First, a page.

Spatially resolved acoustic spectroscopy (SRAS) is an acoustic microscopy microstructural-crystallographic characterization technique commonly used in the study of crystalline or polycrystalline materials. The technique can provide information about the structure and crystallographic orientation of the material. Traditionally, the information provided by SRAS has been acquired by using diffraction techniques in electron microscopy.
In a SRAS measurement two lasers are used, one for the generation of acoustic waves and one for the subsequent detection of these waves.
An optical amplitude grating, illuminated by the generation laser, is imaged on to the specimen surface. The incident light is
Having measured the SAW velocity in multiple directions the challenge is then to convert this information into the measurement of crystallographic orientation. The direct solution of this inverse problem is difficult.
The acoustic velocity of a known material in a known orientation can be calculated analytically. We use a method outlined by Farnell. This method is used to calculate SAW and pseudo-SAW velocities on different crystallographic planes by using iterative search procedures and the known materials' elastic constants. The method requires the iteration through different SAW velocities in a specified range to find out which velocities satisfy the boundary conditions. Using this method we can calculate the velocity surface for any crystallographic orientation.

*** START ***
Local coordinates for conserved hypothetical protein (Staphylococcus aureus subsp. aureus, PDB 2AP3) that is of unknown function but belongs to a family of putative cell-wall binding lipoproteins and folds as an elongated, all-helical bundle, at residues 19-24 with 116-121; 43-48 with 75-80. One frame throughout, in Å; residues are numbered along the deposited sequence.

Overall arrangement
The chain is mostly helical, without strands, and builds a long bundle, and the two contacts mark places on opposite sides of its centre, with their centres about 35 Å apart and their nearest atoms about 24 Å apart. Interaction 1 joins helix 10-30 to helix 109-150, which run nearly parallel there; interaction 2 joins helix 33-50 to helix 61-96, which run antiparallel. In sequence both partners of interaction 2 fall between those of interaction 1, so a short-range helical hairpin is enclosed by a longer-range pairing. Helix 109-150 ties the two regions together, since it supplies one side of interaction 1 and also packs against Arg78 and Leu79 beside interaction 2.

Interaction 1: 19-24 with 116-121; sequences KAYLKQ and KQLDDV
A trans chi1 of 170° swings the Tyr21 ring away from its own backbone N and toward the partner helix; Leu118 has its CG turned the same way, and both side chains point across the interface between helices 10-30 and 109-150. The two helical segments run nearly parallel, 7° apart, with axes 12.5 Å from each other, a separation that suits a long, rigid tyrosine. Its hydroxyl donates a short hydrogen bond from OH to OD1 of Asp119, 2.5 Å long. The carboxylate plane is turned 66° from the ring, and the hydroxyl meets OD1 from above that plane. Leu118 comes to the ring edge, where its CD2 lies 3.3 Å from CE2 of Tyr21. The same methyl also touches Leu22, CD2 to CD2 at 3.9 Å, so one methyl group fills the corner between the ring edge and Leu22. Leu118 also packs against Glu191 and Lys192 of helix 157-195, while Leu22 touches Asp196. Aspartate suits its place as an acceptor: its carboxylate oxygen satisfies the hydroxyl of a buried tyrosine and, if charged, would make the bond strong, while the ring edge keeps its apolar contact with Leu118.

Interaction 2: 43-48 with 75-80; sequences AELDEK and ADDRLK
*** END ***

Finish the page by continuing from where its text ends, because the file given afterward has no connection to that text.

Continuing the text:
The output from the model gives us an idea of w which wave modes e.g. surface waves, pseudo surface waves and leaky modes that may propagate for that orientation. We have to work out which of these our experiment will be sensitive to and that depends on he type of detector used. for example our current detector is sensitive only to the out of plane motion of the waves, so we calculate the out of plane motion for all of the modes found during the search and choose the dominant mode. This then gives us an indication of the expected velocity surface for that crystallographic orientation that will be measured with our experiment.
To find an orientation from experimental data we fit our experimentally obtained velocity surface to a database of velocity surfaces in all possible orientations until we get a good match.